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Scotland will hold its referendum on independence in September 2014. Much of the debate on independence has focused on economic arguments. A central economic issue is the currency Scotland would use if it voted for independence.

The choice of currency has wide ranging economic implications. It affects trade with other countries, fiscal policy (government spending and taxation) and monetary policy (interest rates). It also affects policies relating to financial stability.

An independent Scotland would have three main currency options: its own currency, using the Euro and continuing to use the pound as part of a “sterling zone” with the rest of the UK. This note concentrates on the last of these options as it is the Scottish Government’s preferred policy.

Such an arrangement would require an agreement to be negotiated between the government of an independent Scotland and the government of the rest of the UK. This would be likely to impose constraints on the level of government borrowing and debt an independent Scotland would be allowed to have. The Scottish Government accepts the need for such constraints but argues that these apply only to overall levels of borrowing and debt, leaving scope for fiscal policy to work through the design of individual taxes, for example. There would also need to be agreement on how to minimise risks to financial stability in a “sterling zone”.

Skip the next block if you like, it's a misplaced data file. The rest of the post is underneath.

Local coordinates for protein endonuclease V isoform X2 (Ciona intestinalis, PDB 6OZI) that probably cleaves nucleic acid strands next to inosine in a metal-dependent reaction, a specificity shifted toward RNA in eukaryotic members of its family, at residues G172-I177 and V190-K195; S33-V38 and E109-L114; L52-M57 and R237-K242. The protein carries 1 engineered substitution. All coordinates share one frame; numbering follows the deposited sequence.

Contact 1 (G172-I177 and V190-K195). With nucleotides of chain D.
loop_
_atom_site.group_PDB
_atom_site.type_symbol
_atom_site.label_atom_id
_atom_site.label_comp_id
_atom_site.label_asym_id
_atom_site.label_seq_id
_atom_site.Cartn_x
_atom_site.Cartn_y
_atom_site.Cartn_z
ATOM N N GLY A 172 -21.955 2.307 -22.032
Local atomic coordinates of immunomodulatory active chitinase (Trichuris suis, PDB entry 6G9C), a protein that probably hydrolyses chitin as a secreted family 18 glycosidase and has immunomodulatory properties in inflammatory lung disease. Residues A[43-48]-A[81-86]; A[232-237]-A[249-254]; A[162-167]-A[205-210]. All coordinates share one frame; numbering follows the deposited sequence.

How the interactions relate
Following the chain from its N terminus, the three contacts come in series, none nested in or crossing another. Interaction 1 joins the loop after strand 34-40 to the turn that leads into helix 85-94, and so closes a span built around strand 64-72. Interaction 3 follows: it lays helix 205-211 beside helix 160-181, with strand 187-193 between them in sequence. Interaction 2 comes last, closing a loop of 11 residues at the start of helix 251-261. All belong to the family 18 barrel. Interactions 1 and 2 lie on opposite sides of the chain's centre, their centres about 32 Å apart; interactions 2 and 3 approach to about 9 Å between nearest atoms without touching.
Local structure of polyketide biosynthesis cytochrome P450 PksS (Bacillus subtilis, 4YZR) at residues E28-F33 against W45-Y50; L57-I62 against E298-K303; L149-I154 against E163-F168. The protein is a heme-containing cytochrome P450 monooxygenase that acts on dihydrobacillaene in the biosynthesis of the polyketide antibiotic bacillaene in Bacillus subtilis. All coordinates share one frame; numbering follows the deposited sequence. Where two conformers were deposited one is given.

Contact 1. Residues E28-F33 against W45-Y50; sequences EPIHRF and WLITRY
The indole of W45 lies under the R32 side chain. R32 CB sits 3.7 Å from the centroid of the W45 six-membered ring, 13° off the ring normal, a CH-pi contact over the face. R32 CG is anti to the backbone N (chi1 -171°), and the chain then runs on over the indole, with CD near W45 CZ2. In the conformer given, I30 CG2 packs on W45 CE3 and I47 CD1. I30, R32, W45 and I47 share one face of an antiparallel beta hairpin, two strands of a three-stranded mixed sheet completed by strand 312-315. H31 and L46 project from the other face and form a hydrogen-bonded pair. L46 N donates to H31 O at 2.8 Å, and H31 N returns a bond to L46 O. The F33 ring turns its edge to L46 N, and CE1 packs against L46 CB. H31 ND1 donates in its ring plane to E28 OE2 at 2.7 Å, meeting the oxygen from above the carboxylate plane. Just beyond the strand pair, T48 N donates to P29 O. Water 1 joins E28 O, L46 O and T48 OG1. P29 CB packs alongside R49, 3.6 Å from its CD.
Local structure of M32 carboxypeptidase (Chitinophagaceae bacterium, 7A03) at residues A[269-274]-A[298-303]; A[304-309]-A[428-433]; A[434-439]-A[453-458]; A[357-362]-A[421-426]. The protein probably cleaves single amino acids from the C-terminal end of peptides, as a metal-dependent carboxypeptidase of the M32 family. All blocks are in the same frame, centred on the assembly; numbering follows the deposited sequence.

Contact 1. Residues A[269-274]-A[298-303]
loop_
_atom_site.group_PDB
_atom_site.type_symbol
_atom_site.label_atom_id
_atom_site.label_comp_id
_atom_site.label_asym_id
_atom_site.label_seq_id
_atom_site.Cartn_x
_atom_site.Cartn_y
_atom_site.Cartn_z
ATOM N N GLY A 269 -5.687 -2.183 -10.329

The Conservatives, Labour and the Liberal Democrats have ruled out sharing the pound with an independent Scotland. The Scottish Government has argued that it would be in the economic interests of the rest of the UK, as well as Scotland, to agree to a sterling zone. Alex Salmond has also linked the sharing of the pound to the share of the UK national debt which an independent Scotland would take on.

If an independent Scotland did not join a currency area with the rest of the UK, its main options would be to introduce its own currency or join the Euro. A new Scottish currency would give greater scope for Scotland to pursue its own monetary or exchange rate policy. It would, however, increase the costs of trading with other countries (including the rest of the UK) and potentially expose Scotland to exchange rate fluctuations. Joining the Euro, is now probably a less attractive option than before the financial crisis. It would increase the costs of trade with the rest of the UK. If Scotland adopted the Euro, its monetary policy would be set for the Eurozone, running the risk that it would be unsuitable for Scotland’s economic needs. Based on current UK levels of government debt, it is unlikely that an independent Scotland would meet the convergence criteria for Euro membership, at least initially.

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